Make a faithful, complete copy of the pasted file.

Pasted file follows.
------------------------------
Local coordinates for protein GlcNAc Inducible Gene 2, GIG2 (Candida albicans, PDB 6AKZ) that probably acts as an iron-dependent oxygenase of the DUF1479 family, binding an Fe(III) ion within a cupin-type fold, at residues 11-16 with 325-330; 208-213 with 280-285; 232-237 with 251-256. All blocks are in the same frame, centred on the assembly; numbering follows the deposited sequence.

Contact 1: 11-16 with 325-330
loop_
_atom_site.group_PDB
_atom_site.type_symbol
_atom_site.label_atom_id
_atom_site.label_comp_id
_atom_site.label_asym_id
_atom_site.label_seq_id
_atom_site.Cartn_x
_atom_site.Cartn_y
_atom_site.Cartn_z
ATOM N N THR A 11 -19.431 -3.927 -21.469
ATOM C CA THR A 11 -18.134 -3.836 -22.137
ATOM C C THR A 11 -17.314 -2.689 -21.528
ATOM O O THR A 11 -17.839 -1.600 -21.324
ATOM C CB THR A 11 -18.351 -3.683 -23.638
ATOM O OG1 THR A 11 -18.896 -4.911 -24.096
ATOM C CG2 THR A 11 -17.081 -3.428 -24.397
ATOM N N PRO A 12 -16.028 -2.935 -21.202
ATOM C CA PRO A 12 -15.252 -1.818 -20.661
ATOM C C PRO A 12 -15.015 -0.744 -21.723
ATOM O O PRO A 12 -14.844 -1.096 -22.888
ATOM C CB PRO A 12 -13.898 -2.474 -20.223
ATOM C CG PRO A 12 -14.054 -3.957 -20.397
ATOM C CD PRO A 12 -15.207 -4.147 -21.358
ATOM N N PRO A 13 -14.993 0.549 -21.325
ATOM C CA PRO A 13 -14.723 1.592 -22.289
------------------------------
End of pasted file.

Local coordinates for protein GlcNAc Inducible Gene 2, GIG2 (Candida albicans, PDB 6AKZ) that probably acts as an iron-dependent oxygenase of the DUF1479 family, binding an Fe(III) ion within a cupin-type fold, at residues 11-16 with 325-330; 208-213 with 280-285; 232-237 with 251-256. All blocks are in the same frame, centred on the assembly; numbering follows the deposited sequence.

Contact 1: 11-16 with 325-330
loop_
_atom_site.group_PDB
_atom_site.type_symbol
_atom_site.label_atom_id
_atom_site.label_comp_id
_atom_site.label_asym_id
_atom_site.label_seq_id
_atom_site.Cartn_x
_atom_site.Cartn_y
_atom_site.Cartn_z
ATOM N N THR A 11 -19.431 -3.927 -21.469
ATOM C CA THR A 11 -18.134 -3.836 -22.137
ATOM C C THR A 11 -17.314 -2.689 -21.528
ATOM O O THR A 11 -17.839 -1.600 -21.324
ATOM C CB THR A 11 -18.351 -3.683 -23.638
ATOM O OG1 THR A 11 -18.896 -4.911 -24.096
ATOM C CG2 THR A 11 -17.081 -3.428 -24.397
ATOM N N PRO A 12 -16.028 -2.935 -21.202
ATOM C CA PRO A 12 -15.252 -1.818 -20.661
ATOM C C PRO A 12 -15.015 -0.744 -21.723
ATOM O O PRO A 12 -14.844 -1.096 -22.888
ATOM C CB PRO A 12 -13.898 -2.474 -20.223
ATOM C CG PRO A 12 -14.054 -3.957 -20.397
ATOM C CD PRO A 12 -15.207 -4.147 -21.358
ATOM N N PRO A 13 -14.993 0.549 -21.325
ATOM C CA PRO A 13 -14.723 1.592 -22.289